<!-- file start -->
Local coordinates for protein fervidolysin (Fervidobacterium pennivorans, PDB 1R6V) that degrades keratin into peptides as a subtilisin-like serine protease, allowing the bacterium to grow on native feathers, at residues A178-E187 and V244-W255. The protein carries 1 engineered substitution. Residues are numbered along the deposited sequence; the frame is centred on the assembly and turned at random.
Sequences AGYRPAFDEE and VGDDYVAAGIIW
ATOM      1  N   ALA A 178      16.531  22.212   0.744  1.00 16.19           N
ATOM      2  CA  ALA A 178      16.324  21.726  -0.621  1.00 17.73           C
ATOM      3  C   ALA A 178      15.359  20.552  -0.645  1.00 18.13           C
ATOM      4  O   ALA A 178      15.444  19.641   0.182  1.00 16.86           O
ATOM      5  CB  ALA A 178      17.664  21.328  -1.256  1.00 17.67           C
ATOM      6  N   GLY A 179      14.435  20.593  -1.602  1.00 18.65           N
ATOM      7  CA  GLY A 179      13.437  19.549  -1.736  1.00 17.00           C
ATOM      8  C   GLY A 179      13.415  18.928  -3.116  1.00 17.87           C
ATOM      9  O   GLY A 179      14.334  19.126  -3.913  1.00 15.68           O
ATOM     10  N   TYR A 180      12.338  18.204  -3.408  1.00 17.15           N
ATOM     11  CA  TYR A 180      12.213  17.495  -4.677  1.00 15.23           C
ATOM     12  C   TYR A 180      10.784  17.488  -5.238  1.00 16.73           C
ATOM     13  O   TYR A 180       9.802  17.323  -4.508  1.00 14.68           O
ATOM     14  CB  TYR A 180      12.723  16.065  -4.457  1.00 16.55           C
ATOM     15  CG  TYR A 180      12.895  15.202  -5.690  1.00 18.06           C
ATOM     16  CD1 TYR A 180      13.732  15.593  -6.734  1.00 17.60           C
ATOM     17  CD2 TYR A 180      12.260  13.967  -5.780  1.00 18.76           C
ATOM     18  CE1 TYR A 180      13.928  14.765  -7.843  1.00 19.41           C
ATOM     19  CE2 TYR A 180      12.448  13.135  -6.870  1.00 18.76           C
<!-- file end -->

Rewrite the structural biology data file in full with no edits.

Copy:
Local coordinates for protein fervidolysin (Fervidobacterium pennivorans, PDB 1R6V) that degrades keratin into peptides as a subtilisin-like serine protease, allowing the bacterium to grow on native feathers, at residues A178-E187 and V244-W255. The protein carries 1 engineered substitution. Residues are numbered along the deposited sequence; the frame is centred on the assembly and turned at random.
Sequences AGYRPAFDEE and VGDDYVAAGIIW
ATOM      1  N   ALA A 178      16.531  22.212   0.744  1.00 16.19           N
ATOM      2  CA  ALA A 178      16.324  21.726  -0.621  1.00 17.73           C
ATOM      3  C   ALA A 178      15.359  20.552  -0.645  1.00 18.13           C
ATOM      4  O   ALA A 178      15.444  19.641   0.182  1.00 16.86           O
ATOM      5  CB  ALA A 178      17.664  21.328  -1.256  1.00 17.67           C
ATOM      6  N   GLY A 179      14.435  20.593  -1.602  1.00 18.65           N
ATOM      7  CA  GLY A 179      13.437  19.549  -1.736  1.00 17.00           C
ATOM      8  C   GLY A 179      13.415  18.928  -3.116  1.00 17.87           C
ATOM      9  O   GLY A 179      14.334  19.126  -3.913  1.00 15.68           O
ATOM     10  N   TYR A 180      12.338  18.204  -3.408  1.00 17.15           N
ATOM     11  CA  TYR A 180      12.213  17.495  -4.677  1.00 15.23           C
ATOM     12  C   TYR A 180      10.784  17.488  -5.238  1.00 16.73           C
ATOM     13  O   TYR A 180       9.802  17.323  -4.508  1.00 14.68           O
ATOM     14  CB  TYR A 180      12.723  16.065  -4.457  1.00 16.55           C
ATOM     15  CG  TYR A 180      12.895  15.202  -5.690  1.00 18.06           C
ATOM     16  CD1 TYR A 180      13.732  15.593  -6.734  1.00 17.60           C
ATOM     17  CD2 TYR A 180      12.260  13.967  -5.780  1.00 18.76           C
ATOM     18  CE1 TYR A 180      13.928  14.765  -7.843  1.00 19.41           C
ATOM     19  CE2 TYR A 180      12.448  13.135  -6.870  1.00 18.76           C